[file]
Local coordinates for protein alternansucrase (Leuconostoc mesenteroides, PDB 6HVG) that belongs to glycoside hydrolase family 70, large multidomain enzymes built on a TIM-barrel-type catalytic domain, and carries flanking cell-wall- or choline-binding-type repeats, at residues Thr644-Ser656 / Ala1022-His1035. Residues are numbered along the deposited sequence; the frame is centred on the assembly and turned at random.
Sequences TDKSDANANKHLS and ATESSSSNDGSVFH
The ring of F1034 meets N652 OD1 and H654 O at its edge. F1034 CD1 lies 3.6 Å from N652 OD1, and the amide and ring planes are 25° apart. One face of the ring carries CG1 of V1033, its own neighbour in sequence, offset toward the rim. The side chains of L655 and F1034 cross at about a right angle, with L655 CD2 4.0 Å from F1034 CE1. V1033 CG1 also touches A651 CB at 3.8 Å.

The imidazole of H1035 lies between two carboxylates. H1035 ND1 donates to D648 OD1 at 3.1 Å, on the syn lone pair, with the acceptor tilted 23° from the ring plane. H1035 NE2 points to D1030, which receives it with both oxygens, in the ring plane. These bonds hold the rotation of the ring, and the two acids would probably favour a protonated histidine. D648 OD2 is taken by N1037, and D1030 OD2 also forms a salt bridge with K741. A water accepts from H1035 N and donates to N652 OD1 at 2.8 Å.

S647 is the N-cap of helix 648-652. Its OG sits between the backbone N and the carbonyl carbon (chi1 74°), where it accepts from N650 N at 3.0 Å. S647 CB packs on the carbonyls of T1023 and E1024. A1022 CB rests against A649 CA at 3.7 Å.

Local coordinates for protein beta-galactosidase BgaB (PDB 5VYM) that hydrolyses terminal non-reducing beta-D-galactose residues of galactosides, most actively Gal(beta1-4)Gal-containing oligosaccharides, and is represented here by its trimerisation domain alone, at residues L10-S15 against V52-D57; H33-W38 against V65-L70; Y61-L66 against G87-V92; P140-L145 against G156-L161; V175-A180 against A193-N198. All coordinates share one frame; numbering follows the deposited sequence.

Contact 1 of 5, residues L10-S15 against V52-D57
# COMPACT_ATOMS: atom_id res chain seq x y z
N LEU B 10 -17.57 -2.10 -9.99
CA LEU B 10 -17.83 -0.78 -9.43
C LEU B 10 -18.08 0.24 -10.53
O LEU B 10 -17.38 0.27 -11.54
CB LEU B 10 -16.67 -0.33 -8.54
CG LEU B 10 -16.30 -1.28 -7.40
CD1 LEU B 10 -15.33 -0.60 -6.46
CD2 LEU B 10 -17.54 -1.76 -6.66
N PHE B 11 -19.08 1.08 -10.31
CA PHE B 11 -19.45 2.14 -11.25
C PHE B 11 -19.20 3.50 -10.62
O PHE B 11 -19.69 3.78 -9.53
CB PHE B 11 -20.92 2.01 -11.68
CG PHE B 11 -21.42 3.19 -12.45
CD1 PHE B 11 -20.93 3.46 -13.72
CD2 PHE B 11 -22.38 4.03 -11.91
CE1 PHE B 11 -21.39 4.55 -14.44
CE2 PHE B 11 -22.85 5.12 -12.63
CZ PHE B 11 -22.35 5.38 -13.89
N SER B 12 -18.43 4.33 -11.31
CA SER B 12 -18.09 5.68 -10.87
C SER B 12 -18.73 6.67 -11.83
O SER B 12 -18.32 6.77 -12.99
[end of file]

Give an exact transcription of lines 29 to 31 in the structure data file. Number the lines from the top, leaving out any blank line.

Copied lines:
CA SER B 12 -18.09 5.68 -10.87
C SER B 12 -18.73 6.67 -11.83
O SER B 12 -18.32 6.77 -12.99